3D virtual model MRI view of fetus at 26 weeks.
Credit: Image courtesy of Radiological Society of North America
Parents may soon be able to watch their unborn babies grow in realistic 3-D immersive visualizations, thanks to new technology that transforms MRI and ultrasound data into a 3-D virtual reality model of a fetus, according to research being presented next week at the annual meeting of the Radiological Society of North America (RSNA).
Researchers in Brazil created virtual reality 3-D models based on fetal MRI results. Sequentially-mounted MRI slices are used to begin construction of the model. A segmentation process follows in which the physician selects the body parts to be reconstructed in 3-D. Once an accurate 3-D model is created — including the womb, umbilical cord, placenta and fetus — the virtual reality device can be programmed to incorporate the model.
“The 3-D fetal models combined with virtual reality immersive technologies may improve our understanding of fetal anatomical characteristics and can be used for educational purposes and as a method for parents to visualize their unborn baby,” said study co-author Heron Werner Jr., M.D., Ph.D., from the Clínica de Diagnóstico por Imagem, in Rio de Janeiro, Brazil.
The virtual reality fetal 3-D models are remarkably similar to the postnatal appearance of the newborn baby. They recreate the entire internal structure of the fetus, including a detailed view of the respiratory tract, which can aid doctors in assessing abnormalities.
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For the virtual reality device, Dr. Werner and colleagues used the latest-generation Oculus Rift 2 headset. Oculus Rift 2 places the user in an immersive environment, complete with heartbeat sounds derived from the ultrasound of the fetus. Users can study the 3-D fetal anatomy simply by moving their head.
“The experience with the Oculus Rift has been wonderful,” Dr. Werner said. “It provides fetal images that are sharper and clearer than ultrasound and MR images viewed on a traditional display.”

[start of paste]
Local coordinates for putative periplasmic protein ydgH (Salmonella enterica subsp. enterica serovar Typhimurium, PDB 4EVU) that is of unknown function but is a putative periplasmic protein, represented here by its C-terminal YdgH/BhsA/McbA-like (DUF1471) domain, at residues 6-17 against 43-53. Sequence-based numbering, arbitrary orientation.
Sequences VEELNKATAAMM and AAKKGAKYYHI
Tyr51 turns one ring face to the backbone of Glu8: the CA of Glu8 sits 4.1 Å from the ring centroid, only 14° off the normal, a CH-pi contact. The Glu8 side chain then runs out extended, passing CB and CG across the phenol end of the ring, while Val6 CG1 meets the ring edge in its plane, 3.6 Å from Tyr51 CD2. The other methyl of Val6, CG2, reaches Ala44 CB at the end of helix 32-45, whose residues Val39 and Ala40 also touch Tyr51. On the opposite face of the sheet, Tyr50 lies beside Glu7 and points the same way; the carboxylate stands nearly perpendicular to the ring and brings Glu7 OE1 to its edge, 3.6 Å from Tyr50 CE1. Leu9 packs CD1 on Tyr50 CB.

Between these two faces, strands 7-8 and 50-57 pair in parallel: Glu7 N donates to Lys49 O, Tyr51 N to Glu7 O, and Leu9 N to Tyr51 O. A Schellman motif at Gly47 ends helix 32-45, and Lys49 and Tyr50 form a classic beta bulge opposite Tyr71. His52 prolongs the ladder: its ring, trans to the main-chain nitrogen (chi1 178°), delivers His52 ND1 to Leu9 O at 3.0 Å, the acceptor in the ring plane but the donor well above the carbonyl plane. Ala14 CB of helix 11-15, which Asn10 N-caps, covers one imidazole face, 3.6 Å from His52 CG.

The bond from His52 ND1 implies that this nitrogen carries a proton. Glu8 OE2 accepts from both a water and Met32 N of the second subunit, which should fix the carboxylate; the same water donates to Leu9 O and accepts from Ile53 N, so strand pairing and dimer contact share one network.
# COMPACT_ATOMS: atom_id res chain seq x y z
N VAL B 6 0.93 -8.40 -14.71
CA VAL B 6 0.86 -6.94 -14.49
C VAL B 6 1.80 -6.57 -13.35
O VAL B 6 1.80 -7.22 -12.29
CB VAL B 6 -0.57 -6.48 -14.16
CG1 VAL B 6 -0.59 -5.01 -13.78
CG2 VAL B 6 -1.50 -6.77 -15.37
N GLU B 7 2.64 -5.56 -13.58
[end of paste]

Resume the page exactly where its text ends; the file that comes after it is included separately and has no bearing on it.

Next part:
The technology has numerous potential applications, including assessment of fetal airway patency. Airway patency, or the state of airways being open and unblocked, is an important issue for a developing fetus. For example, if ultrasound showed an abnormal mass near the fetal airway, physicians could use the 3-D images and the headset to assess the entire length of the airway and make better informed decisions about delivery.
The technology also can help coordinate care with multidisciplinary teams and provide better visual information to parents to help them understand malformations and treatment decisions.
“The physicians can have access to an immersive experience on the clinical case that they are working on, having the whole internal structure of the fetus in 3-D in order to better visualize and share the morphological information,” Dr. Werner said. “We believe that these images will help facilitate a multidisciplinary discussion about some pathologies in addition to bringing a new experience for parents when following the development of their unborn child.”
The researchers have used the technique on patients at a clinic in Rio de Janeiro, including cases where the fetus had evidence of an abnormality that required postnatal surgery. They hope to use the technology more broadly over the next year.